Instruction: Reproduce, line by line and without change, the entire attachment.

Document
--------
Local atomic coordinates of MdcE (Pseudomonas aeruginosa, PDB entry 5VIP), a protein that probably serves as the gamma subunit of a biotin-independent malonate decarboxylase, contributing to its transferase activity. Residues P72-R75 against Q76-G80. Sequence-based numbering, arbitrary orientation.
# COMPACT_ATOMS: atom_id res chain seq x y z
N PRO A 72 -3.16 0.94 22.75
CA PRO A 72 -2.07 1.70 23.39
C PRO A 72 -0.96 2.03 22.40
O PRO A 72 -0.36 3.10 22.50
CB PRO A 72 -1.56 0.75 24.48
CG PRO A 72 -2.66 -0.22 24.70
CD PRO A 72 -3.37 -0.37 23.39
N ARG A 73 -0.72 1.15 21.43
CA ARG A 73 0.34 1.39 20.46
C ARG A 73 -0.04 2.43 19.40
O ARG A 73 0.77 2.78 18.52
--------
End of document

Local atomic coordinates of MdcE (Pseudomonas aeruginosa, PDB entry 5VIP), a protein that probably serves as the gamma subunit of a biotin-independent malonate decarboxylase, contributing to its transferase activity. Residues P72-R75 against Q76-G80. Sequence-based numbering, arbitrary orientation.
# COMPACT_ATOMS: atom_id res chain seq x y z
N PRO A 72 -3.16 0.94 22.75
CA PRO A 72 -2.07 1.70 23.39
C PRO A 72 -0.96 2.03 22.40
O PRO A 72 -0.36 3.10 22.50
CB PRO A 72 -1.56 0.75 24.48
CG PRO A 72 -2.66 -0.22 24.70
CD PRO A 72 -3.37 -0.37 23.39
N ARG A 73 -0.72 1.15 21.43
CA ARG A 73 0.34 1.39 20.46
C ARG A 73 -0.04 2.43 19.40
O ARG A 73 0.77 2.78 18.52